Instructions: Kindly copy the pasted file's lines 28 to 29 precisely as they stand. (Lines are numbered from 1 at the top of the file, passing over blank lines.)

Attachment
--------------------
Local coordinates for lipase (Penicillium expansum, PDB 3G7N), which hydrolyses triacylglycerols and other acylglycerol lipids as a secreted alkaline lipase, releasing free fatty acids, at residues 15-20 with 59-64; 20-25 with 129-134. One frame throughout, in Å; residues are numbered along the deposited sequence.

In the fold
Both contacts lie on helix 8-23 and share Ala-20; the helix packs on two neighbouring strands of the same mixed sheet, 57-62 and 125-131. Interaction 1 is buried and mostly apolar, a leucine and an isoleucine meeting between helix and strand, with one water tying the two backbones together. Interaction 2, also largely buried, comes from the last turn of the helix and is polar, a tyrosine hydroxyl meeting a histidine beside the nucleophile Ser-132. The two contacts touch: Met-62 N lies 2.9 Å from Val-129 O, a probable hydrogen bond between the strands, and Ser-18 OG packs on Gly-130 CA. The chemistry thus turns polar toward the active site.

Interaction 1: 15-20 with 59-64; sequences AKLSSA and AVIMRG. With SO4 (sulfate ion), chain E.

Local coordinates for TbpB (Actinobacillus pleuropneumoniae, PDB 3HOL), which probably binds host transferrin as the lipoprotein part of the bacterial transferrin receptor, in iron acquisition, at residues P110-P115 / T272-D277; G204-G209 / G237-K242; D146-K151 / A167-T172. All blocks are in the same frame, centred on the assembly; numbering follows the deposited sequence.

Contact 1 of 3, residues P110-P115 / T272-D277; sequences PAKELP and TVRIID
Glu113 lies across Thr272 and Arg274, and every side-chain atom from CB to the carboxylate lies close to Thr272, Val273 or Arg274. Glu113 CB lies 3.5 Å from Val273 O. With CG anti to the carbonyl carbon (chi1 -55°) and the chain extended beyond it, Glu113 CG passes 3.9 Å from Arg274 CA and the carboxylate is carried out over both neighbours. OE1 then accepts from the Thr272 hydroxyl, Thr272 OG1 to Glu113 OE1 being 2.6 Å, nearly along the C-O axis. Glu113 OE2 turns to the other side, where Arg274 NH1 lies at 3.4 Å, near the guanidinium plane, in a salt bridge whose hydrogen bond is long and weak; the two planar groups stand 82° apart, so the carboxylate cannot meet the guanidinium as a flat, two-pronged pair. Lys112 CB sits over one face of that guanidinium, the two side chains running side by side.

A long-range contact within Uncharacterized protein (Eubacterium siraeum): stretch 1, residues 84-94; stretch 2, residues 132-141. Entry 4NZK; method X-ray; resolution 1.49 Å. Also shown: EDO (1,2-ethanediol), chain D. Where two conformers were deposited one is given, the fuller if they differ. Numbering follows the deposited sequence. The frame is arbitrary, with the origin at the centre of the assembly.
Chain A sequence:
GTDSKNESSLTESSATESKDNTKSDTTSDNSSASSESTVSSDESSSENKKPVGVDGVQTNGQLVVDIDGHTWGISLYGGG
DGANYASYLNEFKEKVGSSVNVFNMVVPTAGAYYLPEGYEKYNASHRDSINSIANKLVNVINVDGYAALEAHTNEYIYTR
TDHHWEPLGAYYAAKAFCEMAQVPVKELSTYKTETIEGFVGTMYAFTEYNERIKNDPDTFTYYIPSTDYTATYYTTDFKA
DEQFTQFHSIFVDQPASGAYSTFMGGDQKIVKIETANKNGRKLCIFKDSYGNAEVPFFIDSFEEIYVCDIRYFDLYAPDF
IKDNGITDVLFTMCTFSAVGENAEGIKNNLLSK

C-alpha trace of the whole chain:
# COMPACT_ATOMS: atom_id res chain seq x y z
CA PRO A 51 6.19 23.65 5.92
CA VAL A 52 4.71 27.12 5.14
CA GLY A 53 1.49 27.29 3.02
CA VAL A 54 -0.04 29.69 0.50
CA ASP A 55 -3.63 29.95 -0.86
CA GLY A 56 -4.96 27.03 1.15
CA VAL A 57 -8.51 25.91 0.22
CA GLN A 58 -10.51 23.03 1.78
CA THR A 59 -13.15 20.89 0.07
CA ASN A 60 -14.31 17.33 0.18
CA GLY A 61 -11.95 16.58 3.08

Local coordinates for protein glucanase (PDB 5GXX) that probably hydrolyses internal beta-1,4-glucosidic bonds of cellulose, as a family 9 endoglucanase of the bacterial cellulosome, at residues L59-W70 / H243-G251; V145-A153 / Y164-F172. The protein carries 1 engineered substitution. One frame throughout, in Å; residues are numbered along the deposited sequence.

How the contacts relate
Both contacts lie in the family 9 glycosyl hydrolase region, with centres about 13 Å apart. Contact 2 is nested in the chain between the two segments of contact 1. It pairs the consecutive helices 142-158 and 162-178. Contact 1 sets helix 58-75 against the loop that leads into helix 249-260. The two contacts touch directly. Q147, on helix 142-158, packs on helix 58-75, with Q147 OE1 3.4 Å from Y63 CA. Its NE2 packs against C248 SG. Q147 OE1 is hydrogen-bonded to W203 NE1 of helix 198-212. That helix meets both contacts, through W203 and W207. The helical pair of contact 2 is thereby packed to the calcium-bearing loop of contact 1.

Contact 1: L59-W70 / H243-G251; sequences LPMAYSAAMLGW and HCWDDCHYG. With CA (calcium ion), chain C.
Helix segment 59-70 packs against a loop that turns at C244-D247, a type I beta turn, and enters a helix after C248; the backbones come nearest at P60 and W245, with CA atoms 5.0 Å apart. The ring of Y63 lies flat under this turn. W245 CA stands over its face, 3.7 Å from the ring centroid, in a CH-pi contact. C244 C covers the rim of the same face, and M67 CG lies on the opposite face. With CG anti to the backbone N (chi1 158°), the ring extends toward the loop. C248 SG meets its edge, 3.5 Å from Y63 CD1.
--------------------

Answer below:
Local coordinates for protein glucanase (PDB 5GXX) that probably hydrolyses internal beta-1,4-glucosidic bonds of cellulose, as a family 9 endoglucanase of the bacterial cellulosome, at residues L59-W70 / H243-G251; V145-A153 / Y164-F172. The protein carries 1 engineered substitution. One frame throughout, in Å; residues are numbered along the deposited sequence.

How the contacts relate